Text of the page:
Mike Brown, George North and Sonny Bill Williams could be forced into a season-long sabbatical from club rugby to chase their Olympic dreams.
World stars like England full-back Brown and Wales wing North could need to commit to an entire year of Rugby Sevens action to win the right to appear at 2016's Rio Olympics.
The top four finishers at this term's HSBC World Sevens Series will win automatic qualification for rugby's short-format Olympic debut in Brazil.
The International Rugby Board (IRB) Sevens general manager Avan Lee believes national coaches will demand "world 15s superstars" make a season-long commitment to the sport, in the build-up to Rio.
That would mean both Harlequins' Brown and Northampton wing North, whose current club deals expire in summer 2016, would require special dispensation for an extended break after World Cup 2015.
"There has been talk of a few world 15s superstars wanting to play Sevens in Rio and the coaches of those national teams are basically saying they will need to play a full season of the Sevens World Series before Rio," Lee told Press Association Sport.
"That's how long it will take for them to know the systems, but also for their bodies to change in terms of size and speed and so forth.
"A concern would be that player X comes back for Rio, walks into the team, knocks a player out that's been a Sevens player for five years, and been a very competent Sevens player.
"I think that's a risk, but in saying that if you get someone like Sonny Bill Williams, who has been talked about from New Zealand, or a Mike Brown from England or George North, players of that calibre, clearly we'd be excited to see them play Sevens."
England have been nominated as the country whose IRB Sevens final ranking position at the end of the forthcoming campaign will count towards TeamGB's qualifying chances.
So if England finish the nine-leg competition, starting this weekend on Australia's Gold Coast, inside the top four, Great Britain will automatically secure a slot at Rio.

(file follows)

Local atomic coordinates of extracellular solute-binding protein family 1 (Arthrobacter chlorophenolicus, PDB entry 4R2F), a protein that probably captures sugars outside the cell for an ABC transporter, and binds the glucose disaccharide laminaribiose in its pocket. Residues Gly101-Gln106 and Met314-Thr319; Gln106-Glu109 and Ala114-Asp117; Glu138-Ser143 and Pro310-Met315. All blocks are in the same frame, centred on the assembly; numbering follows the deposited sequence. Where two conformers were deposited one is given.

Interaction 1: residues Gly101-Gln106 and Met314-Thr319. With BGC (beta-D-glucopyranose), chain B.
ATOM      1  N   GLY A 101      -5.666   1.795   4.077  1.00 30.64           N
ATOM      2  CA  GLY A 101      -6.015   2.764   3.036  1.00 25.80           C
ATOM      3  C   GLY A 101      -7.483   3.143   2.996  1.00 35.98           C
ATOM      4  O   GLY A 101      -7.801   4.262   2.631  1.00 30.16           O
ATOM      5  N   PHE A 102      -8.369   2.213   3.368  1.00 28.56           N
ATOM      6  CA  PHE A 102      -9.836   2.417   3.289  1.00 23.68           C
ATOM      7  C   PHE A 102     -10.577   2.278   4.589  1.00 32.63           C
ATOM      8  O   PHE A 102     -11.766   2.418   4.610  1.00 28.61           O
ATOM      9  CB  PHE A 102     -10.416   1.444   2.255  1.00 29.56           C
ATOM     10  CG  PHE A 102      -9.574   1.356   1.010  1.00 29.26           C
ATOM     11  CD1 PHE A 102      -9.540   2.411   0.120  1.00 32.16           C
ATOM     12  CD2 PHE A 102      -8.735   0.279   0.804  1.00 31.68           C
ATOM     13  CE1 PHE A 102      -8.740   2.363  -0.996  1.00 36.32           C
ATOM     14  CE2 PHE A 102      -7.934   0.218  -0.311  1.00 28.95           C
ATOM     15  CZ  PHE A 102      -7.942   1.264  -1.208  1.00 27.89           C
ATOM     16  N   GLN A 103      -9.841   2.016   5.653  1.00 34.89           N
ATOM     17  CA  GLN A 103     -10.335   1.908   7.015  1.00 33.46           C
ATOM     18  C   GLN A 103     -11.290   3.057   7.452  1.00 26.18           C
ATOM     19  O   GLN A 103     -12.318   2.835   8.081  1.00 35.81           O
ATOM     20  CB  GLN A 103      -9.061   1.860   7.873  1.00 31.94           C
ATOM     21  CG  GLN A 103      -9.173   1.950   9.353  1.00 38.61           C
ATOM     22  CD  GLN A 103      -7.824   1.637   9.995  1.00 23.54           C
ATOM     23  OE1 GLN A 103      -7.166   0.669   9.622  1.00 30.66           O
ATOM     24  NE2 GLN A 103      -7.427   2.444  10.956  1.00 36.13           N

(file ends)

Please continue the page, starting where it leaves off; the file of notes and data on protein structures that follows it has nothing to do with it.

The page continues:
New Zealand talisman Williams is back in union after another stint in league, with the clear intention of forcing his way back into the All Blacks squad for next year's World Cup in England.
The versatile 29-year-old has made no secret of his desire to chase Olympic glory in Rio too, but his situation will be far less complicated given the NZRU's overall control of the New Zealand game.
"You've seen in the past players have come back for the Commonwealth Games, but we saw in Glasgow there were very few 15s players that played Sevens," said Lee.
"That's partly due to commitments around 15s, but that's also due to the fact that Sevens is a very, very different sport in terms of body composition, conditioning, so it's quite difficult to switch.
"What's for sure is that they could struggle if they expect to just be parachuted in late on.
"Knowing some of the coaches, their culture and team environment is paramount, so they will be very conscious of someone coming in and disrupting that.
"So that's why I think they are looking to have players play at least a whole season of the HSBC Series before Rio.
"The debut in Rio is incredibly important for the future of the game.
"If we can do a good job in 2016 we can become a core sport, and that's very important for rugby globally."